If indeed everybody has a book in them, then I have several. Hell, I make up of stories in my head about people I come across in the street just by what they’re wearing or holding or driving or I make up scenaria from bits of what people say to me or even what they don’t, simply by the way they behave or their body language. I like this so much that sometimes I don’t even want to know the truth about what they were really doing on Saturday night because my version is so much more entertaining and way more interesting. Does that make me unstable? I don’t know. The ghost in the attic will neither confirm nor deny, he’s had the hump with me since the exorcism. I am not a traditional author. I have two degrees in History and am well read and though I’ve always dabbled, I never thought I could be an author for real, or even if I was to become one, we all know the astronomical odds against getting published. I realise however that we are living through a very exciting time where anyone with a dream has the means and the opportunity to go after it a lot more easily than in the past. I am grateful for the indie movement and am awed by the opportunity to be part of it, come what may.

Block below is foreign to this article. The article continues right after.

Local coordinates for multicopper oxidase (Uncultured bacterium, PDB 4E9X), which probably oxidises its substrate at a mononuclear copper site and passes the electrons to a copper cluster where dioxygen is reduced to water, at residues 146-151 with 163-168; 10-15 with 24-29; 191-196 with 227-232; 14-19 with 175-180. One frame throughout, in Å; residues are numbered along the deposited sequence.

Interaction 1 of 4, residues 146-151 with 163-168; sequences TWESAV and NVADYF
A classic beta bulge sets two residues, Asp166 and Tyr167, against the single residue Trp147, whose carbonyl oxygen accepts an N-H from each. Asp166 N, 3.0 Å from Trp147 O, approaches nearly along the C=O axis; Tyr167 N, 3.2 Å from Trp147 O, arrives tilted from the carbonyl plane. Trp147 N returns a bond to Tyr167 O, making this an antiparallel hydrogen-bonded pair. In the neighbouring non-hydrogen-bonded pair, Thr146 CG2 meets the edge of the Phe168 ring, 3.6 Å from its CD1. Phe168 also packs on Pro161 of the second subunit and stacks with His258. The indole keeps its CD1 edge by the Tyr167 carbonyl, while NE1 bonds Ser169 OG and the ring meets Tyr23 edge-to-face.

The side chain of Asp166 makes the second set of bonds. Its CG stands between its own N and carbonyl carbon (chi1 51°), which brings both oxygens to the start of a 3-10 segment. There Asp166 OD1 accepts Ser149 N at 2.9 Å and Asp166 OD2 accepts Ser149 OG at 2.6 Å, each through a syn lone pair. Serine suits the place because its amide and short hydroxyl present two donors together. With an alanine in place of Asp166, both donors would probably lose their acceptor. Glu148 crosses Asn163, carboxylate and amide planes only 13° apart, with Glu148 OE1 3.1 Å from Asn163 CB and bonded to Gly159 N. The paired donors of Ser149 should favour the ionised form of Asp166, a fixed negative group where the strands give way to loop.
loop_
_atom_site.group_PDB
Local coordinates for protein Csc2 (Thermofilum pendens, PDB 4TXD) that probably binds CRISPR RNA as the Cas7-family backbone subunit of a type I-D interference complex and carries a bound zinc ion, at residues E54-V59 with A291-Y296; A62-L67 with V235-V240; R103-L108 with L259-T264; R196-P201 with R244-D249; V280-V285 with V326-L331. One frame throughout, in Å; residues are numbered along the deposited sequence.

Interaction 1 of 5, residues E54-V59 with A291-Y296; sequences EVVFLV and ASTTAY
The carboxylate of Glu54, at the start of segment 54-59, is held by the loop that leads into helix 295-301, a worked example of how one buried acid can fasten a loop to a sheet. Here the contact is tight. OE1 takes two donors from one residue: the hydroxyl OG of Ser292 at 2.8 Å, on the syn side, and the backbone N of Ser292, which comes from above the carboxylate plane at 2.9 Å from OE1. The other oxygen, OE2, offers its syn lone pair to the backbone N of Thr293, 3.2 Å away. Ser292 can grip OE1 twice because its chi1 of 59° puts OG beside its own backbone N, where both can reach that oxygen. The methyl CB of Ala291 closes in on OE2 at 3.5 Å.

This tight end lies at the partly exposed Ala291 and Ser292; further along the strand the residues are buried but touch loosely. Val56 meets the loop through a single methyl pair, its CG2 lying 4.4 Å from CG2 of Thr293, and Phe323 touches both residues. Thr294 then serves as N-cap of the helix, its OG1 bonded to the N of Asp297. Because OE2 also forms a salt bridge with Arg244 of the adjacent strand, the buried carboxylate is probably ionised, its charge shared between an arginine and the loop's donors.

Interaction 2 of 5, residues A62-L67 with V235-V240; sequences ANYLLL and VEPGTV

In conclusion, I wanted this blog to act as somewhat of a timeline or a record of my author voyage right from the start, a bit like a captain’s log on a journey with an unknown (but hopefully long and prosperous) duration, perhaps in solidarity to other people who are dedicated to changing their lives and doing something that gives them pleasure, as opposed to something that causes them pain or that they consider to be meaningless or unchallenging. It is not my intention to give writing tips as I am not an expert though I would perhaps enjoy the using the editing skills I’ve gained from my professional experiences and help people on their writing journey as others have helped me. This blog is purely a record of my writing adventure and a soapbox, so as not to say pulpit, for my thoughts and experiences of this new field that I have come to love and admire, and I hope it gives you food for thought whether you are a reader or writer. It is fluid, just like success…

Oh and to answer your question, no I don’t have an attic.